Dear Fellow Survivalist;
I’d like to propose a rather contradictory idea to you; that is, your ability to shoot, either measured in speed or accuracy is not the most critical part of winning a gunfight. Granted, speed and accuracy are important if you want to put the other guy down; but even that isn’t the most important part of a gunfight. If you want to win, the most important thing is making sure that he doesn’t put you down.
Normally when I say something like this to people, they respond with “Of course” or something similar and then go on talking about shooting technique, caliber, the “best gun” or some other such topic. They accept without thought the idea that they have to make sure they don’t get killed, but then don’t put any thought into how to keep that from happening. If they do put thought into it, it’s usually to buy ballistic body armor, even though it’s not practical to wear it all the time.
But I’ve learned this lesson in one of the strangest places of all… playing first-person shooter games. No, I don’t play those now; but there was a time when I did. I quickly learned that avoiding getting shot was much more important than shooting. If I let one of the other players shoot me, then I was dead and couldn’t shoot them; simple as that.
In real life, that killing shot is much more serious than it is in those games. It might be embarrassing to have someone else plug you in a game; but you can get over that. Getting over a gunshot wound, especially a fatal one, is much harder.
This is where cover and concealment come in, along with a couple of other things. Cover and concealment are your greatest allies, when it comes to making it hard for the other guy to shoot you. If he can’t see you and/or his bullets can’t get to you, you’re safe. Not only that, but you’re safe to shoot at him at your leisure, where you have time to aim accurately and ensure you don’t hit an innocent bystander.
You probably already know the difference between cover and concealment, but just in case, let’s taka a look at them:
I’ve made it a habit to keep my eyes open for cover and concealment wherever I go. Restaurants are a good example of this. Whenever I go to a restaurant, I sit so that I can see the door. If possible, I try to get a table that’s behind a half-wall, planter or other sort of concealment, if possible. When I sit down, I take a look around to make sure that I know where potential points of concealment are, as well as exit doors and the door to the kitchen. This has become a habit, to the point that I don’t even have to think about it; I just see it.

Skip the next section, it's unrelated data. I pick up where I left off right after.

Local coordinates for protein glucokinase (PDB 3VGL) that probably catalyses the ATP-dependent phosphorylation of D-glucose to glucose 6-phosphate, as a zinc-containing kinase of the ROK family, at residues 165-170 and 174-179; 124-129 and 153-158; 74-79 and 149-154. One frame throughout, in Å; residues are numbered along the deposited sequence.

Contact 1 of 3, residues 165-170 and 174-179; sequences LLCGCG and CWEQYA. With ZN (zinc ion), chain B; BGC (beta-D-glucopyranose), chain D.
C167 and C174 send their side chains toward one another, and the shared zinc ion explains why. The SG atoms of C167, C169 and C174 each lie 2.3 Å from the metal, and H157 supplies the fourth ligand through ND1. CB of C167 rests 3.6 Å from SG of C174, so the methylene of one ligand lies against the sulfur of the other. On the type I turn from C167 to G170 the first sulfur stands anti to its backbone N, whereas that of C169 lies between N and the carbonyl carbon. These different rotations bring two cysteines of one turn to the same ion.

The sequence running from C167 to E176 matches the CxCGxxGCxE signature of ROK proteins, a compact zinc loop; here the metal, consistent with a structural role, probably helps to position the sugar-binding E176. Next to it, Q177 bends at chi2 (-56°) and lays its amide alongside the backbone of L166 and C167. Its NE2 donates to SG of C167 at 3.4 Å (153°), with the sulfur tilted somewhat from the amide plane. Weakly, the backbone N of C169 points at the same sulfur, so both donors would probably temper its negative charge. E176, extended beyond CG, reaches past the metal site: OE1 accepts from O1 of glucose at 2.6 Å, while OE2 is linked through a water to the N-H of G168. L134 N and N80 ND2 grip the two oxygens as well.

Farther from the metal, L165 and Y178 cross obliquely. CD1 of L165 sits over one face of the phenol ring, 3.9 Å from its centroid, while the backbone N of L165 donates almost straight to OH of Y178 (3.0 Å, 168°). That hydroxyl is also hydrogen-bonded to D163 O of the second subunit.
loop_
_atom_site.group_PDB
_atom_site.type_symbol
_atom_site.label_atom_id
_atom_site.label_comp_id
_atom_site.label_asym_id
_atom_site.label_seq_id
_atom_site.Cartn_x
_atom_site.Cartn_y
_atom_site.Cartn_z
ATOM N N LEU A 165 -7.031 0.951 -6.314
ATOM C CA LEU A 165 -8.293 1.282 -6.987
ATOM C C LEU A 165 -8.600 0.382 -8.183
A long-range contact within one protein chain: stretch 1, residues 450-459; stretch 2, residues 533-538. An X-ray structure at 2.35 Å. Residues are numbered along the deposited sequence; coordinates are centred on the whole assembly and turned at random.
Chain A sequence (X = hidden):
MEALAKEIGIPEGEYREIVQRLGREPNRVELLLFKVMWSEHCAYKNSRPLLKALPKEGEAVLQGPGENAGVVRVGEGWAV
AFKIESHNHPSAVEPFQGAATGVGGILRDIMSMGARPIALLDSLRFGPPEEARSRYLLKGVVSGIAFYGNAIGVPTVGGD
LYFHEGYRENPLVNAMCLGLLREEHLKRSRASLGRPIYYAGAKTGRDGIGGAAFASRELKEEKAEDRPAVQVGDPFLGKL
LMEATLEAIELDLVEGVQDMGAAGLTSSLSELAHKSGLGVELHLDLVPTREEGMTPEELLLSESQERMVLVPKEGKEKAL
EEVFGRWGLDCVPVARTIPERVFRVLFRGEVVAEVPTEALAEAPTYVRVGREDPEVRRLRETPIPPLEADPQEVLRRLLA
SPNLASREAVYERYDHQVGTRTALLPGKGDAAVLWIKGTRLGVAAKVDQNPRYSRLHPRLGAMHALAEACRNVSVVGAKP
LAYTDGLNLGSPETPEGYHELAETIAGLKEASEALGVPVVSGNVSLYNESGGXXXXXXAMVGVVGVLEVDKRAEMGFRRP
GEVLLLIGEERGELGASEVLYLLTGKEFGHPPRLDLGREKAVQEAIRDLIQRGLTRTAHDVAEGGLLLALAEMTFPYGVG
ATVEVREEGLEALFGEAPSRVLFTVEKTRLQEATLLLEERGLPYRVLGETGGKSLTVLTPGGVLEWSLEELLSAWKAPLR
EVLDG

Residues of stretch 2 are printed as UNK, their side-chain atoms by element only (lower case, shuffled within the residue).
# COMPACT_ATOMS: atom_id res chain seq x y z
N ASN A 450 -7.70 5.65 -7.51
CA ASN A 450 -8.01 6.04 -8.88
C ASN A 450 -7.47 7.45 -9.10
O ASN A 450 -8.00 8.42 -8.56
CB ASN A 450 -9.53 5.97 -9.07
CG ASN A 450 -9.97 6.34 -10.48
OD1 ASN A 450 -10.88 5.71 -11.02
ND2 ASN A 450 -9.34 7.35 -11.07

While cover and concealment are both useful in keeping you alive, there’s another tool to consider using, which works in conjunction with cover and concealment. That is movement. Any time you’re in a gunfight and you’re not in cover or concealment, you should be moving; specifically moving towards cover and/or concealment. While you might be out in the open when you’re moving; you’re a much harder target to hit, especially if you’re moving across their line of sight.
Of course, you need to practice this movement, learning how to shoot while moving, which is extremely hard, and how to move in ways that make you hard to hit. Your movement must always have purpose, especially the purpose of moving yourself to a safer place.
Another part of movement is in taking devious paths to put yourself in a position of advantage. In other words, if you’re too far away to shoot effectively, don’t move straight towards them. Rather, find a way that you can take a circular path, preferably one in which you’ll be concealed, to a position where you are either behind or beside them. That will give you enough of an advantage, that you might not have to shoot; you’ll be able to take them alive.
But the big thing is Stay alive! Then you can take your time to fight back. You’ll have a chance of putting all that shooting practice to use and win the engagement. But you won’t have that opportunity if you let yourself be a target. Shoot smart, rather than shooting fast. That can be even more valuable than keeping your powder dry or your survival gear close at hand.